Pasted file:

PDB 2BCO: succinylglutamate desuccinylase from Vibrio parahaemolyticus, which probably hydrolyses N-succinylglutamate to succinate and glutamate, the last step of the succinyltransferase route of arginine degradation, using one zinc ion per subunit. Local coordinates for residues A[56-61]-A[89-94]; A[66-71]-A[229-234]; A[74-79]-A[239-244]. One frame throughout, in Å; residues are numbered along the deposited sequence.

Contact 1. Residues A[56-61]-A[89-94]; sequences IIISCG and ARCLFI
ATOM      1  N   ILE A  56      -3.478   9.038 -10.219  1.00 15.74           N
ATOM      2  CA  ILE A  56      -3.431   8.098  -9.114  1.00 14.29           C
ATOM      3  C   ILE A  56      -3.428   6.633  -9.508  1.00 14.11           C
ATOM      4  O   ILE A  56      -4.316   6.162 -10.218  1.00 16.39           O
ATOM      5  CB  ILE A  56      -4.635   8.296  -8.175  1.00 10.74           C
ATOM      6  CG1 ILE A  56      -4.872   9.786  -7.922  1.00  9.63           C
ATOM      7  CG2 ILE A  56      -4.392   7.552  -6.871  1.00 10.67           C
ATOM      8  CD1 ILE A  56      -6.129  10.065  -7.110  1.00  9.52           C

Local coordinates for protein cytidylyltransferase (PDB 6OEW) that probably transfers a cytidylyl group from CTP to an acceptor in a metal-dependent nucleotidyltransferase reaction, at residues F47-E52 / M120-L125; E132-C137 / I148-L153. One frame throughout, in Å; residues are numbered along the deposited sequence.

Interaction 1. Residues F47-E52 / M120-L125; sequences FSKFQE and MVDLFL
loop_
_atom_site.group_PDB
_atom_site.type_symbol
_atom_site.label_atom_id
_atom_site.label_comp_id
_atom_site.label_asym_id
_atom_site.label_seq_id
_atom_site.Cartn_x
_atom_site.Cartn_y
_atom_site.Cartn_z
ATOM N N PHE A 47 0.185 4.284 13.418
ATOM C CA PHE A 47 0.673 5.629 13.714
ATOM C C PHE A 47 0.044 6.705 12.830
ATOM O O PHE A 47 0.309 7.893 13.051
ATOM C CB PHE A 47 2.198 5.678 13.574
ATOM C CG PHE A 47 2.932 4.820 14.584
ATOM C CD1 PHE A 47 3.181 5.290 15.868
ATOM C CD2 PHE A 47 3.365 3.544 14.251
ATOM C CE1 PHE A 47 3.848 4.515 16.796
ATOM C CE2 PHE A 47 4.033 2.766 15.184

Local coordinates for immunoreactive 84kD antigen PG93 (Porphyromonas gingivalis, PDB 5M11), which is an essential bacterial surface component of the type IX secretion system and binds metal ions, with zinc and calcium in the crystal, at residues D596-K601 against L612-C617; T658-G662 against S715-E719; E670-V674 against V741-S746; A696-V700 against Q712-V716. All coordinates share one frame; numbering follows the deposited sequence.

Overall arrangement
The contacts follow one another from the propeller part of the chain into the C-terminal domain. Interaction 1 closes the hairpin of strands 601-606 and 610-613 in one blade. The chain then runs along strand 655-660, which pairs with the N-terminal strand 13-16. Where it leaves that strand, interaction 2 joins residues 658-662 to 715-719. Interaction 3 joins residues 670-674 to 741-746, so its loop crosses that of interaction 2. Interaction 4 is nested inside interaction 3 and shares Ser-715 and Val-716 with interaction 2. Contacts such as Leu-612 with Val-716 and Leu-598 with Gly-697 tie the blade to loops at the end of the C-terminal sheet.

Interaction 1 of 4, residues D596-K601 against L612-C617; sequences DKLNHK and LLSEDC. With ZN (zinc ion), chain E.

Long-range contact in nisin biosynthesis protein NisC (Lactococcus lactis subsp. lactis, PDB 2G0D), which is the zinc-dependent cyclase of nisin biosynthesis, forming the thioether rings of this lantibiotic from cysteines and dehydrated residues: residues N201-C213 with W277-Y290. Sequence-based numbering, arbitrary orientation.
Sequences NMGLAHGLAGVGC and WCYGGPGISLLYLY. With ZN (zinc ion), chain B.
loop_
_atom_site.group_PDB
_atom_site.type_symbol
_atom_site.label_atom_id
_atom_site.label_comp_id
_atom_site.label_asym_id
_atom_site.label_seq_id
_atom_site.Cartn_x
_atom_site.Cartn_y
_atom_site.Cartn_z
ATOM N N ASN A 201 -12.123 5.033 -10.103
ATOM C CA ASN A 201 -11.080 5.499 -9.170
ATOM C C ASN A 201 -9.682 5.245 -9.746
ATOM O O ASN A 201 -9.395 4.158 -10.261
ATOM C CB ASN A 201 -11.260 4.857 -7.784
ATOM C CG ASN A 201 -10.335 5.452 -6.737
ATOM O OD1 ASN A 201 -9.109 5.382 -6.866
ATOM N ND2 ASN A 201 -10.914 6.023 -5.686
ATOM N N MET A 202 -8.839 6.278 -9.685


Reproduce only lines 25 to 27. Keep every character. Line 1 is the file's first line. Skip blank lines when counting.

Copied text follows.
ATOM C C PHE A 47 0.044 6.705 12.830
ATOM O O PHE A 47 0.309 7.893 13.051
ATOM C CB PHE A 47 2.198 5.678 13.574